Nick Abbot 10pm - 1am
Wimbledon: Thunderstorms and Covid-19 dampens tournament as Johanna Konta withdraws
28 June 2021, 11:54
Thunderstorms and Covid-19 have already threatened the start of Wimbledon 2021 as tennis champion Johanna Konta was forced to withdraw when a team member tested positive for the virus.
Heavy rain poured across parts of England and Wales on Monday morning, the opening day of the competition, with a Met Office yellow weather warning in place across the country as tennis fans made their way to the courts in south-west London.
The yellow thunderstorm warning says "scattered torrential thundery downpours" could result in flooded roads and is in place until 10pm.
The internationally renowned competition has pushed ahead despite being affected by the pandemic, with top player Ms Konta now forced to stay indoors for 10 days.
The 30-year-old's first round match on Tuesday against Katerina Siniakova has been cancelled.
A statement from the All England Club on Sunday confirmed "both Johanna and her team member had tested negative on all their previous tests undertaken within the Championships' protocols" but that "both individuals were advised of the positive test and close contact classification and are now self-isolating for the next 10 days".
Tournament chief executive Sally Boulton said she is feeling "excitement" that the famous tennis competition is starting, adding that "we can talk about tennis and not talk about Covid".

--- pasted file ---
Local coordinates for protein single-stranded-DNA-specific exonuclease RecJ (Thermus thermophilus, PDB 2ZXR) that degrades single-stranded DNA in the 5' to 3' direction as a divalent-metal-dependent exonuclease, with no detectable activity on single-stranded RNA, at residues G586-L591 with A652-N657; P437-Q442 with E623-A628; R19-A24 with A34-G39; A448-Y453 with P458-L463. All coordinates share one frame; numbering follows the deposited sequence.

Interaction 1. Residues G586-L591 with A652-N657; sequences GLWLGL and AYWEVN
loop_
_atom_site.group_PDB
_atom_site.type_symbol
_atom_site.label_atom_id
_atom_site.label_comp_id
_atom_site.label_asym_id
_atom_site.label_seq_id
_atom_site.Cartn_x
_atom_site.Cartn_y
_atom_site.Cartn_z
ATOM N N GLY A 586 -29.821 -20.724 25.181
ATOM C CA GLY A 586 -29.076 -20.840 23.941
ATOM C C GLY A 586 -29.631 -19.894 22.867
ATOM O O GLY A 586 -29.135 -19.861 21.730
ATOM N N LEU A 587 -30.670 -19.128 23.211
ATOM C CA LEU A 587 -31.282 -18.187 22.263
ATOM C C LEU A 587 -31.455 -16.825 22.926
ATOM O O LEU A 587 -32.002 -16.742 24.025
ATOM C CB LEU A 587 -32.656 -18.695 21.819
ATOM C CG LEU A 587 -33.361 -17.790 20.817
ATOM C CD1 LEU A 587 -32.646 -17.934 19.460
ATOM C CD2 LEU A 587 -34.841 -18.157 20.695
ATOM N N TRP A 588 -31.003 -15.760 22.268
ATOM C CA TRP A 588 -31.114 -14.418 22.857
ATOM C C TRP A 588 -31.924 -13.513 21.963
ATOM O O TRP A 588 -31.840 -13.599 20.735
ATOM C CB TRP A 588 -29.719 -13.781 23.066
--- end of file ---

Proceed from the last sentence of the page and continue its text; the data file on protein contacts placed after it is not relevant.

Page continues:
Speaking as the gates opened to fans for the first time in two years, she said the degree of "trepidation" felt while organising Wimbledon has been no different to any other year.
The tournament is part of the Government's Covid event trails, meaning thousands can watch their favourite players compete for the first time in two years.
Fans will have to present evidence of either double-jab status or negative lateral flow tests upon arrival at the grounds.
Speaking at a virtual press conference ahead of the first matches, Ms Bolton said extra effort had been made to deliver a "familiar feel" to the championship.
"When people arrive through the gates this morning as they are doing now, what they will see and feel is something very familiar, a championship that we've all missed for two years," she said.
"That's been a really important part of what we've done as we've gone about thinking about how we do that in a safe way.
"Obviously it's necessarily different in certain ways this year.
"The challenge above all has been the level of uncertainty that we have had throughout this year.
"But at this point the thing I'm feeling most is excitement that we're finally here and we can finally open the gates, get some players on court, get some tennis played, so we can talk about tennis and not talk about Covid."